No studies support the contention that the D&X abortion method is safer than other abortion methods. Brief for Respondent 36, n. 41. Leading proponents of the procedure acknowledge that the D&X has disadvantages versus other methods because it requires a high degree of surgical skill to pierce the skull with a sharp instrument in a blind procedure. Haskell, 139 Cong. Rec. 8605 (1993). Other doctors point to complications that may arise from the D&X. Brief for American Physicians and Surgeons et al. as Amici Curiae 2123; App. 186. A leading physician, Frank Boehm, M. D., who has performed and supervised abortions as director of the Fetal Intensive Care Unit and the Maternal/Fetal Medicine Division at Vanderbilt University Hospital, has refused to support use of the D&X, both because no medical need for the procedure exists and because of ethical concerns. Id. , at 636, 639640, 656657. Dr. Boehm, a fellow of ACOG, id. , at 565, supports abortion rights and has provided sworn testimony in opposition to previous state attempts to regulate abortion. Id. , at 608614.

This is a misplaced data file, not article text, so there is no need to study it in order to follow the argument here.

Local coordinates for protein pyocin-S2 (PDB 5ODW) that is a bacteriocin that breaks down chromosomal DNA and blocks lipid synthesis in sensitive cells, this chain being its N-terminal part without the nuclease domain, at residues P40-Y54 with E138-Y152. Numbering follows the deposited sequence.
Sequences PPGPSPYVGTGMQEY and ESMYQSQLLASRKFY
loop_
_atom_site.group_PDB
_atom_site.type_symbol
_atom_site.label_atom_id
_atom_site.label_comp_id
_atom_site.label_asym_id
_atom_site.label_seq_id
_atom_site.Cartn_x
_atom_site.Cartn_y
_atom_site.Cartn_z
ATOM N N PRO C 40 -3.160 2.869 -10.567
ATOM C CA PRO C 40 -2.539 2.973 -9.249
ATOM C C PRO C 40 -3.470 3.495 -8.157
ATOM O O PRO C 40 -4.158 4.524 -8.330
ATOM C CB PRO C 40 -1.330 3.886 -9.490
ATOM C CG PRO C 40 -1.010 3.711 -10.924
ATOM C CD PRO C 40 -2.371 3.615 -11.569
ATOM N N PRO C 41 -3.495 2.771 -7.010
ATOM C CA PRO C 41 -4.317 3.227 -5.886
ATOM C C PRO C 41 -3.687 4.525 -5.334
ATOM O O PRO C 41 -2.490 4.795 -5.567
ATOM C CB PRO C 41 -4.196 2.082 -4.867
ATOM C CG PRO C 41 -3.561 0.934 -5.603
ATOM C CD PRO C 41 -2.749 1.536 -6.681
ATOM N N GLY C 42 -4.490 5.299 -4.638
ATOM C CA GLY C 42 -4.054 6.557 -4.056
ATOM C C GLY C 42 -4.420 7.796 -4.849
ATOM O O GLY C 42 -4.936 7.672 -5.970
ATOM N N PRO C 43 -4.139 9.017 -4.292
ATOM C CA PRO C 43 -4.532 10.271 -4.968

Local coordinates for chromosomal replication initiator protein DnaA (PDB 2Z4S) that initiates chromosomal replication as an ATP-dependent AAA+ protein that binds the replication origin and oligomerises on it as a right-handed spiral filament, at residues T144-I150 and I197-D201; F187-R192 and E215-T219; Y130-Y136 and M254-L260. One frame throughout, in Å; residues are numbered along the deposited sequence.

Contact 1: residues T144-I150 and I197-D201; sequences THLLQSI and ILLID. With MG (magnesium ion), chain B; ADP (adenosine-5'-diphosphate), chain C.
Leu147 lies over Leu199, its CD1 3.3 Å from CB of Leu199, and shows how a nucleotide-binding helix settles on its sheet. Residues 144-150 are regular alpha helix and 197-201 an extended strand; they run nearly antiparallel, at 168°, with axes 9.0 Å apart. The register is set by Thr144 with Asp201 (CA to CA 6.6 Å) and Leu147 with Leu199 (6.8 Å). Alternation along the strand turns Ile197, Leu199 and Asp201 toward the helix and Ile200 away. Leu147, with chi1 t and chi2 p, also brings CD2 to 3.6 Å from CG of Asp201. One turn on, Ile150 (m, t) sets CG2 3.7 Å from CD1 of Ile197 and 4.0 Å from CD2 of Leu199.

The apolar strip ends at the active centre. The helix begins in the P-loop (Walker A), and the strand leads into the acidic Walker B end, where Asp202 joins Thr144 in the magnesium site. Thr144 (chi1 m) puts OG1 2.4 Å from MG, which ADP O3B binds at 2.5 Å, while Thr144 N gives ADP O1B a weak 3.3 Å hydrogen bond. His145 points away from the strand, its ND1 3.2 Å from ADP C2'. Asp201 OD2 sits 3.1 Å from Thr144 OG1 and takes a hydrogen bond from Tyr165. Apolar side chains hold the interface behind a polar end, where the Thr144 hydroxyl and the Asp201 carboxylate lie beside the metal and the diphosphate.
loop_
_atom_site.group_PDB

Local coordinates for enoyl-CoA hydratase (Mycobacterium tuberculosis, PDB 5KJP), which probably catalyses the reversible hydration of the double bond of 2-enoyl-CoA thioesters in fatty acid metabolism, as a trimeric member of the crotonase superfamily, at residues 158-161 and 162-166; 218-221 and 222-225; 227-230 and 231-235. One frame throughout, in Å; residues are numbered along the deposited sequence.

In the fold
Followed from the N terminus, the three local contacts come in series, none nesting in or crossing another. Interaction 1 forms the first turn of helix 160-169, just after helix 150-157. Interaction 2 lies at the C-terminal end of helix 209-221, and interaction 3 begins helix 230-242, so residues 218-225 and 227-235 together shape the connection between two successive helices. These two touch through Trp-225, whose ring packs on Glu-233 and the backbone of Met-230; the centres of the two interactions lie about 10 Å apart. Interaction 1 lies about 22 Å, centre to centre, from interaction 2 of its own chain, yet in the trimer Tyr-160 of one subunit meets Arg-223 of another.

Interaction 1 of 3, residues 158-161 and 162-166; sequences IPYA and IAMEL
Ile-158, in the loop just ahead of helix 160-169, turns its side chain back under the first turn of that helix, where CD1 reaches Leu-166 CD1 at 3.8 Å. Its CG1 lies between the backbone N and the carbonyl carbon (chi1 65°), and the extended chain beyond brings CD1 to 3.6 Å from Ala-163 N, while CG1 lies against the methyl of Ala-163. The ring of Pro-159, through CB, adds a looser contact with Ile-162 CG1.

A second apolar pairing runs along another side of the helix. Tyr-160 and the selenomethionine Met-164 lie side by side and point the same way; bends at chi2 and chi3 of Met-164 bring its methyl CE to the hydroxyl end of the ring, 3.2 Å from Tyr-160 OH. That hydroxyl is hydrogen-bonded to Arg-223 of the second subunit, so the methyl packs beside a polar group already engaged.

The Court cannot conclude the D&X is part of standard medical practice. It is telling that no expert called by Dr. Carhart, and no expert testifying in favor of the procedure, had in fact performed a partial-birth abortion in his or her medical practice. E.g. , id., at 308 (testimony of Dr. Phillip Stubblefield). In this respect their opinions were courtroom conversions of uncertain reliability. Litigation in other jurisdictions establishes that physicians do not adopt the D&X procedure as part of standard medical practice. E.g. , Richmond Medical Center for Women v. Gilmore , 144 F. 3d 326, 328 (CA4 1998); Hope Clinic v. Ryan , 195 F. 3d 857, 871 (CA7 1999); see also App. 603604. It is quite wrong for the Court to conclude, as it seems to have done here, that Dr. Carhart conforms his practice to the proper standard of care because he has incorporated the procedure into his practice. Neither Dr. Boehm nor Dr. Carharts lead expert, Dr. Stubblefield (the chairman of the Department of Obstetrics and Gynecology at Boston University School of Medicine and director of obstetrics and gynecology for the Boston Medical Center) has done so.